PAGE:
KYRGYZSTAN: Will new Presidential Decree ban small religious communities?
A planned Presidential Decree could ban many of Kyrgyzstan's small religious communities, Forum 18 News Service has learnt. Regulations attached to the Decree – if adopted – insist that religious communities must gain registration with the State Agency for Religious Affairs and must have 200 adult citizen members. "A provision for 200 founders would be bad, even for the Orthodox and the Muslims," Fr Igor Dronov of the Russian Orthodox Church told Forum 18. Amongst other provisions which break international human rights standards are that "universities, institutes, madrassas, seminaries, parish and Sunday schools etc." must gain official registration. "The first anyone knew about it outside a narrow circle," one source told Forum 18, was "on 11 January. And it could be adopted very quickly." Other sources state that the Justice Ministry has already approved the Decree. Officials have either denied that the Decree exists or downplayed its importance to Forum 18. The Deputy Head of the State Agency was not able to state which specific part of the current legal framework required change. Protestant churches have organised a roundtable on 1 February, which will be attended by the State Agency, Catholic Bishop Nikolaus Messmer, and the Organisation for Security and Co-operation in Europe (OSCE).
Some religious minorities fear that if the Decree is adopted, all registered religious communities will be required to re-register, as happened when the current Decree was adopted in November 1996. "Those with fewer than 200 members will be denied re-registration and will become illegal," Aleksandr Shumilin, head of the Baptist Union, told Forum 18 from the capital Bishkek on 31 January. "We've told the authorities though that our congregations will continue to meet for worship regardless."
Asked by Forum 18 on 31 January about the proposed new restrictions, Kanat Murzakhalilov, Deputy Head of the State Agency, responded: "You're panicking. International norms will be respected."
He said the draft Decree on the Rights of Citizens of the Kyrgyz Republic to Freedom of Conscience and Religious Confession (which has four attached Regulations) – which was drawn up under the supervision of his Agency, and of which Forum 18 has a Russian-language text – is with the Presidential Administration. "It still needs an opinion from several departments there," he told Forum 18 from Bishkek. "If they're positive the President will sign." He declined to speculate how long he believed this might take.
Bishkek sources who preferred not to be identified told Forum 18 on 31 January that the Ministry of Justice has already approved the draft decree and that the only departments in the Presidential Administration still to give their approval are the Legal and Financial departments.
Reached on 31 January, the deputy head of the Press Office at the Presidential Administration, Dosali Esenaliev, told Forum 18 that he had never heard of the draft Decree. "I would know about it if it was there."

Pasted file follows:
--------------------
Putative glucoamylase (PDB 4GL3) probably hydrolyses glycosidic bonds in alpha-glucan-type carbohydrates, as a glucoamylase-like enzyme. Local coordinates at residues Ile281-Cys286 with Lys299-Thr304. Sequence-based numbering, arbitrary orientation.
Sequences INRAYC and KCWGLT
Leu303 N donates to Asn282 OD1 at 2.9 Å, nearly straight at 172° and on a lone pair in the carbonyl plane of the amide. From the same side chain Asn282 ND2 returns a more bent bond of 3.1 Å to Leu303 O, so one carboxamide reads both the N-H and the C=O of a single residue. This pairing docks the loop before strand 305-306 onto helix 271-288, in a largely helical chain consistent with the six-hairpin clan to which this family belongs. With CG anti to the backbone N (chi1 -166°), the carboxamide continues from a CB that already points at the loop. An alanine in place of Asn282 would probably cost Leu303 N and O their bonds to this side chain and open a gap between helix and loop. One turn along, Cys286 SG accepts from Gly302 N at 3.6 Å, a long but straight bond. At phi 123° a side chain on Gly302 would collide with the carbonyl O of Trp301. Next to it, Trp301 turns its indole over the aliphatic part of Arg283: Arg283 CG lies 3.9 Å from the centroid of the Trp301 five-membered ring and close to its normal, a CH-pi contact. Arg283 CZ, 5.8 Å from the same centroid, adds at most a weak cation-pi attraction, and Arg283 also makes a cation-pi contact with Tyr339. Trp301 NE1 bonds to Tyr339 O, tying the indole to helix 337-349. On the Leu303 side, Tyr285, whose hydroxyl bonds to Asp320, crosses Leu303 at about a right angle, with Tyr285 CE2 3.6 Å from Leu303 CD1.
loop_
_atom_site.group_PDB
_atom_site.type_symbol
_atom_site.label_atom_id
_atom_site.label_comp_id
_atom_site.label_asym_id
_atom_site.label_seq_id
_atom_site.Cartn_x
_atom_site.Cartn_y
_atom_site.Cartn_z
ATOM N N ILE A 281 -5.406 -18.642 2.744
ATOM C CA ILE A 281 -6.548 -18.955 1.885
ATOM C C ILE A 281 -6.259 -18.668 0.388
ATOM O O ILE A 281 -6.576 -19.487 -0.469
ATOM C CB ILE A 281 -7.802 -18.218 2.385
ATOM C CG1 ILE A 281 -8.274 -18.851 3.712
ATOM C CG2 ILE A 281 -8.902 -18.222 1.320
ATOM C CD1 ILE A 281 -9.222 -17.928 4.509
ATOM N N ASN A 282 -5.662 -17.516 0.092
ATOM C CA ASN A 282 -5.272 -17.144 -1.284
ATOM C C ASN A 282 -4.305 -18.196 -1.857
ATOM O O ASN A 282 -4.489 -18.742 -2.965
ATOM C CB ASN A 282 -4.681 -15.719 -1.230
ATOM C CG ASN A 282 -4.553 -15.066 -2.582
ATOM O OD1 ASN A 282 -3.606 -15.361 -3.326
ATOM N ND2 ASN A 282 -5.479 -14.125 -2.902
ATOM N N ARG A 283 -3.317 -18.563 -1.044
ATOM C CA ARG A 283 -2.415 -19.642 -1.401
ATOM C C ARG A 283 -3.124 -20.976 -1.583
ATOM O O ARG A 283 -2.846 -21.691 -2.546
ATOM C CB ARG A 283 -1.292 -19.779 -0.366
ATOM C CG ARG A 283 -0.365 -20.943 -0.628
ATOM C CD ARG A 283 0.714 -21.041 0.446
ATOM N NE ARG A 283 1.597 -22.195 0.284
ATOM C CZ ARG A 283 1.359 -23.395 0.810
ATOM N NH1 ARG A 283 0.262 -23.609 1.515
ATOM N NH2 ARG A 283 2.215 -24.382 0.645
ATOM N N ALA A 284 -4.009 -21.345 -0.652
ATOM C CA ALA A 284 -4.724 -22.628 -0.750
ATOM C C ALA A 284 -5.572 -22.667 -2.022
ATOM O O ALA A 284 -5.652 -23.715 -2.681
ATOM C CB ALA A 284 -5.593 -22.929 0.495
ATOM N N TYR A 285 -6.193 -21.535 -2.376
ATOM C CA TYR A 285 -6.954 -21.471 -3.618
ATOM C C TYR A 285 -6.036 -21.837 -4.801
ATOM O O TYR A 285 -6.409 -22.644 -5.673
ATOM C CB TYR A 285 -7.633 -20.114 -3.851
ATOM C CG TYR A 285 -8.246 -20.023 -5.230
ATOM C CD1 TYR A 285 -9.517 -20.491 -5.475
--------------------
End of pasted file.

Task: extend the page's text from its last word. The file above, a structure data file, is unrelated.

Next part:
Admitting that the draft Decree exists but downplaying its importance was Tursunbek Akun, who heads the presidential Human Rights Commission. "The Decree is being discussed, but it's not yet come to me even though I head the Human Rights Commission," he told Forum 18 from Bishkek on 31 January. He dismissed the concerns of religious minorities over the restrictions in draft texts that are available.
Members of various religious communities complained of endemic secrecy over the way the Decree has been drawn up. "The first anyone knew about it outside a narrow circle was when it was mentioned at a roundtable held by the State Agency for Religious Affairs on 11 January," one told Forum 18. "And it could be adopted very quickly."
The new Decree, which would replace the 1996 Decree, elaborates on provisions in the 1991 Religion Law as amended in November 1997. The four Regulations cover: the registration of religious organisations; the registration of foreign citizens coming to Kyrgyzstan to conduct religious activity; the registration of missions set up by foreign religious organisations; and registration of religious education.
The Regulation covering the registration of religious organisations requires all to be registered with the State Agency, whether individual places of worship, unions or associations. "The activity of religious organisations and their associations and the functioning of religious entities without registration in accordance with the present Regulation is banned," it adds. Associations can be formed by three registered communities.
As at present, registration with the State Agency would not confer legal status. Organisations wishing to receive legal status also have to present their documents – together with the State Agency certificate – to the Justice Ministry. Only registration with the State Agency would be compulsory.
Religious organisations require 200 adult citizen founders who live in one region of the country before they can apply for registration. Founders have to be recorded on a notarised list which includes their full name, full date of birth, home address, place of work and job title and passport number. The application needs to include information about the organisation's religious faith, form of rites, history in Kyrgyzstan, attitude to marriage and the family, attitude to education, and attitude to military service. The application needs to be accompanied by written permission from the local authorities for use of premises where it meets.